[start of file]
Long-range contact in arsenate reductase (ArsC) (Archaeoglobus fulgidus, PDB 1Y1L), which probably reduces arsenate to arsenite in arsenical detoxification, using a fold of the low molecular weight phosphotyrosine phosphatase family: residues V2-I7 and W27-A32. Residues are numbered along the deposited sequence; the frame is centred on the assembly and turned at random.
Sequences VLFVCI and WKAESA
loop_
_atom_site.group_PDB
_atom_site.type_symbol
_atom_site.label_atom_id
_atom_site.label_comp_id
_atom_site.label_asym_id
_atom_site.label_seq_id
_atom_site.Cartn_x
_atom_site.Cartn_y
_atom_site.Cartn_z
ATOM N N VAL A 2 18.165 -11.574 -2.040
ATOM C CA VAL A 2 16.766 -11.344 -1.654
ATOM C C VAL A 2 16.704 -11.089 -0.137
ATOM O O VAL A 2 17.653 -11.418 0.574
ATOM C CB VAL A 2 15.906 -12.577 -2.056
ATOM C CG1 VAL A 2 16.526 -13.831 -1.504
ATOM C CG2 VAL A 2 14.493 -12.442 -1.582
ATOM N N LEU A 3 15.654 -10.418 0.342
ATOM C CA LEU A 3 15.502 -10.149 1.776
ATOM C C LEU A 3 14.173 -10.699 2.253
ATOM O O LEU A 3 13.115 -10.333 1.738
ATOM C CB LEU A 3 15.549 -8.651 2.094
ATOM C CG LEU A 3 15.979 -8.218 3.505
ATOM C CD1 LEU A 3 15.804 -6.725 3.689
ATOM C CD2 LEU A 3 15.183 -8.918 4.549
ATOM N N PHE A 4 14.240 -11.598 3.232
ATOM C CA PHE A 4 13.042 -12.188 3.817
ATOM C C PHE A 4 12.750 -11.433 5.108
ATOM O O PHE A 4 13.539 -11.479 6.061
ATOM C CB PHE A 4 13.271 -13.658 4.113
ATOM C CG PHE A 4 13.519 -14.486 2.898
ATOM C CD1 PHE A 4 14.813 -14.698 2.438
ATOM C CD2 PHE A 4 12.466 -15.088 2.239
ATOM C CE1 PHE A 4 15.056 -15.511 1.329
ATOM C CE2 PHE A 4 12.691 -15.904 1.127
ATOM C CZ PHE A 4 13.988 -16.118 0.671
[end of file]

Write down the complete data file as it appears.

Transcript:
Long-range contact in arsenate reductase (ArsC) (Archaeoglobus fulgidus, PDB 1Y1L), which probably reduces arsenate to arsenite in arsenical detoxification, using a fold of the low molecular weight phosphotyrosine phosphatase family: residues V2-I7 and W27-A32. Residues are numbered along the deposited sequence; the frame is centred on the assembly and turned at random.
Sequences VLFVCI and WKAESA
loop_
_atom_site.group_PDB
_atom_site.type_symbol
_atom_site.label_atom_id
_atom_site.label_comp_id
_atom_site.label_asym_id
_atom_site.label_seq_id
_atom_site.Cartn_x
_atom_site.Cartn_y
_atom_site.Cartn_z
ATOM N N VAL A 2 18.165 -11.574 -2.040
ATOM C CA VAL A 2 16.766 -11.344 -1.654
ATOM C C VAL A 2 16.704 -11.089 -0.137
ATOM O O VAL A 2 17.653 -11.418 0.574
ATOM C CB VAL A 2 15.906 -12.577 -2.056
ATOM C CG1 VAL A 2 16.526 -13.831 -1.504
ATOM C CG2 VAL A 2 14.493 -12.442 -1.582
ATOM N N LEU A 3 15.654 -10.418 0.342
ATOM C CA LEU A 3 15.502 -10.149 1.776
ATOM C C LEU A 3 14.173 -10.699 2.253
ATOM O O LEU A 3 13.115 -10.333 1.738
ATOM C CB LEU A 3 15.549 -8.651 2.094
ATOM C CG LEU A 3 15.979 -8.218 3.505
ATOM C CD1 LEU A 3 15.804 -6.725 3.689
ATOM C CD2 LEU A 3 15.183 -8.918 4.549
ATOM N N PHE A 4 14.240 -11.598 3.232
ATOM C CA PHE A 4 13.042 -12.188 3.817
ATOM C C PHE A 4 12.750 -11.433 5.108
ATOM O O PHE A 4 13.539 -11.479 6.061
ATOM C CB PHE A 4 13.271 -13.658 4.113
ATOM C CG PHE A 4 13.519 -14.486 2.898
ATOM C CD1 PHE A 4 14.813 -14.698 2.438
ATOM C CD2 PHE A 4 12.466 -15.088 2.239
ATOM C CE1 PHE A 4 15.056 -15.511 1.329
ATOM C CE2 PHE A 4 12.691 -15.904 1.127
ATOM C CZ PHE A 4 13.988 -16.118 0.671